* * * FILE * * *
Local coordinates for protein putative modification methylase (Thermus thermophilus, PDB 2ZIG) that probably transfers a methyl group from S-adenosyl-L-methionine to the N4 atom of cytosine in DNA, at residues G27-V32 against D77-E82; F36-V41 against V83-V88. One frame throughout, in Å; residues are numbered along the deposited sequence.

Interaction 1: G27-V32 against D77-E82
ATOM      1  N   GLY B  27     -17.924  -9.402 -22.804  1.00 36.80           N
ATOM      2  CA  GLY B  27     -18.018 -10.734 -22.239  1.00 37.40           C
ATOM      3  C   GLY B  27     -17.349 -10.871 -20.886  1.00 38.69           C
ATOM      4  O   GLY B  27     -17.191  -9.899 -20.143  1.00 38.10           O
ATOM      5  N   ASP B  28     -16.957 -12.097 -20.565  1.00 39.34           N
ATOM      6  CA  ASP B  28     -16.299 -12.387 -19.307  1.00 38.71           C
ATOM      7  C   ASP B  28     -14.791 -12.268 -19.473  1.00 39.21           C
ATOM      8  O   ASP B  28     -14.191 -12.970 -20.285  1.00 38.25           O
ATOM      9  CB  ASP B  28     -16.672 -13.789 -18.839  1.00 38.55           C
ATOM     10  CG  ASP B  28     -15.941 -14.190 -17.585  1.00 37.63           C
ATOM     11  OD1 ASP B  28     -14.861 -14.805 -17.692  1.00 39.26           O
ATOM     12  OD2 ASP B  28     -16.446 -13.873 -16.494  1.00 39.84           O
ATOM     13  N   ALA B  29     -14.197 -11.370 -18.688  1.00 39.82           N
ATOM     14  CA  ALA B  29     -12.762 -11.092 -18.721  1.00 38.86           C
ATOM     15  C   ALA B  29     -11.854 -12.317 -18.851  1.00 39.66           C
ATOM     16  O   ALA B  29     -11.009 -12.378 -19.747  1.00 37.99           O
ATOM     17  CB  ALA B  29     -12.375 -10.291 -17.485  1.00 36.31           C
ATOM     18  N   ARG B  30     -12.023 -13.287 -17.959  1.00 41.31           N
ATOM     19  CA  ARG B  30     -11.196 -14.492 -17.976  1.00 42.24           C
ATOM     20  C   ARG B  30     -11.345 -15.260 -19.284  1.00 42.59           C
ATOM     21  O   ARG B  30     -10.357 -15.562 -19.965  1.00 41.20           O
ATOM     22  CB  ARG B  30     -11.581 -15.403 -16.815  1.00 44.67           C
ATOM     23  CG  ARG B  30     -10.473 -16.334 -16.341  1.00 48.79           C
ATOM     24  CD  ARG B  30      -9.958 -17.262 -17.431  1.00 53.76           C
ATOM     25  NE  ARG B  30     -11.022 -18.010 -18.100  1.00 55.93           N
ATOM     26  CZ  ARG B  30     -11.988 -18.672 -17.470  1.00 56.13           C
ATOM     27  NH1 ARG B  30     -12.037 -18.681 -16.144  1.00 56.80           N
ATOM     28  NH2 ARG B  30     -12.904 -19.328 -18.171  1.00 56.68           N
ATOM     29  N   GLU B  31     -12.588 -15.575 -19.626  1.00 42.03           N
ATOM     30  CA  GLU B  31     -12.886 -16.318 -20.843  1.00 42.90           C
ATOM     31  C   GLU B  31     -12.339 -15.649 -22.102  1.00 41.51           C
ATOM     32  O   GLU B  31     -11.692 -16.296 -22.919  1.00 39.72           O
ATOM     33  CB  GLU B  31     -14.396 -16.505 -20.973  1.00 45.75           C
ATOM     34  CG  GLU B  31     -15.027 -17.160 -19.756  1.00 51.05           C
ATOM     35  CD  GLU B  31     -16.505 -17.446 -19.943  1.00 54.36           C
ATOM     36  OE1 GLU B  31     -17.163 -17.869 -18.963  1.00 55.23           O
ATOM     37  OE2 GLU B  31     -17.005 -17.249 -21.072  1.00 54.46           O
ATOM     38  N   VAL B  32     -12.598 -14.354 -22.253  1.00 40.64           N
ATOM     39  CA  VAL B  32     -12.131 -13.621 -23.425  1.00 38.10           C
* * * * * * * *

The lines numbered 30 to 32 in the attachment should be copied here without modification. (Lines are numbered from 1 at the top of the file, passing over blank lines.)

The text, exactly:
ATOM     28  NH2 ARG B  30     -12.904 -19.328 -18.171  1.00 56.68           N
ATOM     29  N   GLU B  31     -12.588 -15.575 -19.626  1.00 42.03           N
ATOM     30  CA  GLU B  31     -12.886 -16.318 -20.843  1.00 42.90           C